The trial of the former head of the construction arm of the province's largest labour union began today with an inside look at certain questionable expenses he submitted between 2007 and 2008.
Ex-director general of FTQ-Construction Jocelyn Dupuis was arrested in March 2010 on charges of fraud, false billing and inciting someone to commit a crime.
Dupuis is accused of claiming dubious expenses, notably restaurant expenses upwards of $225,000, betwen December 2007 and November 2008.
Judge Denis Lavergne this morning agreed to a joint request by the crown and defence to hold a separate trial on the third charge, likely to be held next year.
Dupuis, sitting in the front row of the courtroom, shook his head as crown prosecutor Jacques Dagenais laid out the case against him: alleging there were no expenses officially on the books for tens of thousands of dollars of meals and other expenses and in some cases, expenses that were inflated by as much as $400.
Dagenais said they retraced expenses to restaurants across the province including six main ones in Montreal and Laval.
He said they zeroed in on 42 expense reports totalling $225,000, with Dupuis spending an average $5200 on meals.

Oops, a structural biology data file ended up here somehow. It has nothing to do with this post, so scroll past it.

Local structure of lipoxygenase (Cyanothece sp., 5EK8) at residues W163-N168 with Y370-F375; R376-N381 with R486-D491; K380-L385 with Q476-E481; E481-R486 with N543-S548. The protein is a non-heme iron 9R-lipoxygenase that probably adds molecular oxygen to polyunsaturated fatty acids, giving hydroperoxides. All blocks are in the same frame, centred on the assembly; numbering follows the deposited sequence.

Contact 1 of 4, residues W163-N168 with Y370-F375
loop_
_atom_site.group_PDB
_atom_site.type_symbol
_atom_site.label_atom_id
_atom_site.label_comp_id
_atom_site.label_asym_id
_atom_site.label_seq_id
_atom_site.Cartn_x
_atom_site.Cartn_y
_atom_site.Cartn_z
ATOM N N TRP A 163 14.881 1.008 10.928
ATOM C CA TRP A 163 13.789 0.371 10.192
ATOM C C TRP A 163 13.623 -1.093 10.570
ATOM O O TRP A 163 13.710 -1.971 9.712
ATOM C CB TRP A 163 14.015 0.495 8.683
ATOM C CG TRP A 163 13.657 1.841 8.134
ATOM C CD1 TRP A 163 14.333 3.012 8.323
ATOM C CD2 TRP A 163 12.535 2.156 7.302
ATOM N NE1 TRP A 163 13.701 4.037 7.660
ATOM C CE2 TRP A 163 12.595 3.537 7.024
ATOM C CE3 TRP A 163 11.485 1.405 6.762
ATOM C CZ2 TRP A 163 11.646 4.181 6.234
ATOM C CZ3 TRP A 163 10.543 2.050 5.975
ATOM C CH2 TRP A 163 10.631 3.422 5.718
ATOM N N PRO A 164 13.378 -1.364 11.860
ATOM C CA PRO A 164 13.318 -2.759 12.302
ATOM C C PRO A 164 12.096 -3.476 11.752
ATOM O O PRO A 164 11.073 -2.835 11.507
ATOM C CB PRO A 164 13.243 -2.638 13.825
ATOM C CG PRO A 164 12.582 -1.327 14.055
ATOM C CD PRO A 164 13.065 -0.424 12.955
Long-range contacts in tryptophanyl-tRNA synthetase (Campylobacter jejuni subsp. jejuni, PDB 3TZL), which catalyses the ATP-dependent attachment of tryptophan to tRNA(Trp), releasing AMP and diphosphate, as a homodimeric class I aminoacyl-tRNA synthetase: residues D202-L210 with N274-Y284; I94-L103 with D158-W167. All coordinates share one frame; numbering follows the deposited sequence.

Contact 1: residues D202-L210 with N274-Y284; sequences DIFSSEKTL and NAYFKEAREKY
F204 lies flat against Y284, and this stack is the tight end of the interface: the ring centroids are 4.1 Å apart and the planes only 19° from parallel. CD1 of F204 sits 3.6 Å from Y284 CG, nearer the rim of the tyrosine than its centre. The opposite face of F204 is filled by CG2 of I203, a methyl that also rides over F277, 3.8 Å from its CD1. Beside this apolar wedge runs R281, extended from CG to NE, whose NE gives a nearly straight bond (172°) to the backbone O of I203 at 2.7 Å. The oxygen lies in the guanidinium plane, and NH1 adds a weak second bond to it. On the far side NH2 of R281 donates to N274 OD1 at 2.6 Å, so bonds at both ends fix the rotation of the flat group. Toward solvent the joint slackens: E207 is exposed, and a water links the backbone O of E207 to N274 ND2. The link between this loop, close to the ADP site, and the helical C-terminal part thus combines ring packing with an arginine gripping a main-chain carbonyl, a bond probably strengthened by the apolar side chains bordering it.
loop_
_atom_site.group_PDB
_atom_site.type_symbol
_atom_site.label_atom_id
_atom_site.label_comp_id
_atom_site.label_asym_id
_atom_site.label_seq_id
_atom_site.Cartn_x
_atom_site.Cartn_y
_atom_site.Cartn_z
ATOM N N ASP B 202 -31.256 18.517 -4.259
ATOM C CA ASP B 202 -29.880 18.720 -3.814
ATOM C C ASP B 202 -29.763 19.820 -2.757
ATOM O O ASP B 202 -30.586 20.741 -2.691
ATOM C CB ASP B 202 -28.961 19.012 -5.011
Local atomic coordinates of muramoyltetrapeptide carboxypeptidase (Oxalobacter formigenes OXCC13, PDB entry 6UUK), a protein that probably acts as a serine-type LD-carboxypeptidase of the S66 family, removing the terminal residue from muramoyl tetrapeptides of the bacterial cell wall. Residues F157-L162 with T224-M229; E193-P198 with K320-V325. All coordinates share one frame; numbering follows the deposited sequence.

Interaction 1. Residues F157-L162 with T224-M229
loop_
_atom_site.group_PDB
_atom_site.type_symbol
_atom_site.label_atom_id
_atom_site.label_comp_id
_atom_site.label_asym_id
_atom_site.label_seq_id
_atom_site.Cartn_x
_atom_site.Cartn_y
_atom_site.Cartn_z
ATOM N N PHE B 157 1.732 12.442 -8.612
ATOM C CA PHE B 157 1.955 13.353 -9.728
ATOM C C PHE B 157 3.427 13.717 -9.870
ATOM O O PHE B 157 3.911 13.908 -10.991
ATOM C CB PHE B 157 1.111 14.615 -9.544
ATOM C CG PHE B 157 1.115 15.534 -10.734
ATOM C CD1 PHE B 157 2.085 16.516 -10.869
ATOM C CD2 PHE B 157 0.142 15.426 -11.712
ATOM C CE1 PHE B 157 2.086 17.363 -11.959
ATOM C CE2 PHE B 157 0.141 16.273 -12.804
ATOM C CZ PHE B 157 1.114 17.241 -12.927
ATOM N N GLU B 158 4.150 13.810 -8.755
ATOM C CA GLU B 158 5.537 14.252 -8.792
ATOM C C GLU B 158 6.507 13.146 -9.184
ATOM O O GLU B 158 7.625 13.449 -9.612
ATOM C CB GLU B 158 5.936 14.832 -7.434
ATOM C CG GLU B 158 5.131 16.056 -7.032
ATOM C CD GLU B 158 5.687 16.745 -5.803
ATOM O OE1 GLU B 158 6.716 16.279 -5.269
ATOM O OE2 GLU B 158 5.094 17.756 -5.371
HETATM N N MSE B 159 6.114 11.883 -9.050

Dagenais said they have an abundant amount of documentation including bills and credit card receipts.
The crown's first witness was Rolland Brillon, an accountant for FTQ-Construction, who explained how he approved Dupuis' numerous restaurant receipts and expense reports.
They included a $1500 meal at Old Montreal steakhouse Gibby's that included two $300 bottles of Palmer 99 wine; a $950 meal at the Bellagio Hotel in Las Vegas; and a $3000 meal at a Hollywood, California restaurant. Most of the meals involved two or three FTQ colleagues from the union executive, their names handwritten on the bills and receipts.
Among the other expenses the crown focussed on: $1000 worth of km driven in California, 100's of km travelled in Montreal alone in one week, and a breakfast at Hawgs Deli in St. Leonard that averages $9 that was expensed at $400.
When asked repeatedly if he ever questioned the expenses or sought authorization, Brillon said no, adding there was no official policy to justify or cap expenses.
Brillon testified he trusted the expense reports and the people who submitted them, adding he just made sure the numbers matched and added up.
Upon cross examination, Brillon testified that his boss was Dupuis and when he was asked to do something, he did it.
Dupuis sat with his arms folded across his chest throughout most of the trial, often smiling and looking confident and relaxed.
The trial is expected to last three days.